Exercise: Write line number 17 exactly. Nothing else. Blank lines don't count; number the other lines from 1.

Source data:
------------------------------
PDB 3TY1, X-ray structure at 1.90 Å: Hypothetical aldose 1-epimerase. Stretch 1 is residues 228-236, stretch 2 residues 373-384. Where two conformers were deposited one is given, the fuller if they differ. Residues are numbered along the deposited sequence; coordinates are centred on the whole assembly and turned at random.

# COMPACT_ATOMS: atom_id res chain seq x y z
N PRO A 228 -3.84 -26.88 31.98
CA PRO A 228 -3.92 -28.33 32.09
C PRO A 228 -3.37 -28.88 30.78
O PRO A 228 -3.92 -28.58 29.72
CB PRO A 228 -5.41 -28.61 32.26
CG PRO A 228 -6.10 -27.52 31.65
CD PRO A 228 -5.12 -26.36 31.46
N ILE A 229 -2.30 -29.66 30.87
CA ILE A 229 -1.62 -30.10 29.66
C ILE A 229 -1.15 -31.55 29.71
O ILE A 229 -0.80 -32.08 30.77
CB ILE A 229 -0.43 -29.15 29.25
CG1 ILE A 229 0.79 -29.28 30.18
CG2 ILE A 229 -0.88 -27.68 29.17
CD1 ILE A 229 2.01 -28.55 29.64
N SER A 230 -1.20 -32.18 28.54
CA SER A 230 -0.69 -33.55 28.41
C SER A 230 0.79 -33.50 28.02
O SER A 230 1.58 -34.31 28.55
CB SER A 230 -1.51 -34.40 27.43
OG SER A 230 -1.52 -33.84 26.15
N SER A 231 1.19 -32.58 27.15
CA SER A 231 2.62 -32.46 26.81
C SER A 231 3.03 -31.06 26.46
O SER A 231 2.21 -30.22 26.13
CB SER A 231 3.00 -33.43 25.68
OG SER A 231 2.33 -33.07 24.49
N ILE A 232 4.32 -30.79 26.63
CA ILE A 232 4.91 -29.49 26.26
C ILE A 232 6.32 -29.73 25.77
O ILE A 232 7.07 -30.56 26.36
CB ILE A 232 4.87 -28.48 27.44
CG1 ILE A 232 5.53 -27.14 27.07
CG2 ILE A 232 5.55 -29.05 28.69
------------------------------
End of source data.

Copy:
CD1 ILE A 229 2.01 -28.55 29.64